Legal Tender Note1928B Julian Morgenthau Red
Legal Tender Note1928CJulianMorgenthauRed
Legal Tender Note1928DJulian Vinson Red
Legal Tender Note1928EJulian Snyder Red
Legal Tender Note1928F Clark SnyderRed
Legal Tender Note1953 Priest Humphrey Red
Legal Tender Note1953APriest Anderson Red
Legal Tender Note1953B Smith Dillon Red
Legal Tender Note1953C Granahan DillonRed
Legal Tender Note1963GranahanDillonRed
Silver Certificate 1934 Julian Morgenthau Blue
Silver Certificate1934AJulianMorgenthauBlue
Silver Certificate1934A North AfricaJulianMorgenthauYellow
Silver Certificate1934BJulian Vinson Blue
Silver Certificate1934CJulian Snyder Blue
Silver Certificate1934D Clark SnyderBlue
Silver Certificate1953 Priest Humphrey Blue
Silver Certificate1953APriest Anderson Blue
Silver Certificate1953B Smith Dillon Blue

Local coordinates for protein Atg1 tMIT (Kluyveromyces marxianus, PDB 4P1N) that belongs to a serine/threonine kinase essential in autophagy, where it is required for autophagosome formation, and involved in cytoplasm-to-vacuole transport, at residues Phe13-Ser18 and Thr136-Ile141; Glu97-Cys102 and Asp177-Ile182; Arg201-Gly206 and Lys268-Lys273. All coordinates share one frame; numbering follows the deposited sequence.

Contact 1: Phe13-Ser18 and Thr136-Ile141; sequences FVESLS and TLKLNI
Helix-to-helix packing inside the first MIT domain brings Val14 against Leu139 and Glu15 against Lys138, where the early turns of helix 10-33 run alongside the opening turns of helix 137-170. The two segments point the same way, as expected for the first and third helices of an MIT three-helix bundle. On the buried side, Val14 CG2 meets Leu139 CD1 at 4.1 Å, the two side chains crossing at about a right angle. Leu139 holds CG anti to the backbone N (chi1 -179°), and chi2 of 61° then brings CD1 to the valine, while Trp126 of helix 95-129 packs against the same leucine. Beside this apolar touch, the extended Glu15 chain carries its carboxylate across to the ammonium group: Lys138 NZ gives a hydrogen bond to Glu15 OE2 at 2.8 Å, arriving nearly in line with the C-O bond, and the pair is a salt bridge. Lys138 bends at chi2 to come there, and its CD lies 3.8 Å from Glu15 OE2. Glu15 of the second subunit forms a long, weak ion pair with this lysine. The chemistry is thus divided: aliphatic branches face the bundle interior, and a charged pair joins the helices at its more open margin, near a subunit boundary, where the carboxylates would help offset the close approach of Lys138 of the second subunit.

Federal Reserve Note 1928 Tate MellonGreen
Federal Reserve Note1928AWoodsMellonGreen
Federal Reserve Note1928BWoodsMellonGreen
Federal Reserve Note1928CWoodsMillsGreen
Federal Reserve Note1928DWoods Woodin Green
Federal Reserve Note1934JulianMorgenthauGreen
Federal Reserve Note1934 HawaiiJulianMorgenthauBrown
Federal Reserve Note1934AJulianMorgenthauGreen
Federal Reserve Note1934A HawaiiJulianMorgenthauBrown
Federal Reserve Note1934BJulianVinsonGreen
Federal Reserve Note1934CJulianSnyderGreen
Federal Reserve Note1934DClarkSnyderGreen
Federal Reserve Note1950ClarkSnyderGreen
Federal Reserve Note1950APriestHumphreyGreen
Federal Reserve Note1950BPriestAndersonGreen
Federal Reserve Note1950CSmithDillonGreen
Federal Reserve Note1950DGranahanDillonGreen
Federal Reserve Note1950EGranahan Fowler Green
Federal Reserve Note1963GranahanDillonGreen
Federal Reserve Note1963AGranahanFowlerGreen
Federal Reserve Note1969 Elston Kennedy Green
Federal Reserve Note1969A Kabis Connally Green
Federal Reserve Note1969B Bañuelos ConnallyGreen
Federal Reserve Note1969CBañuelos Shultz Green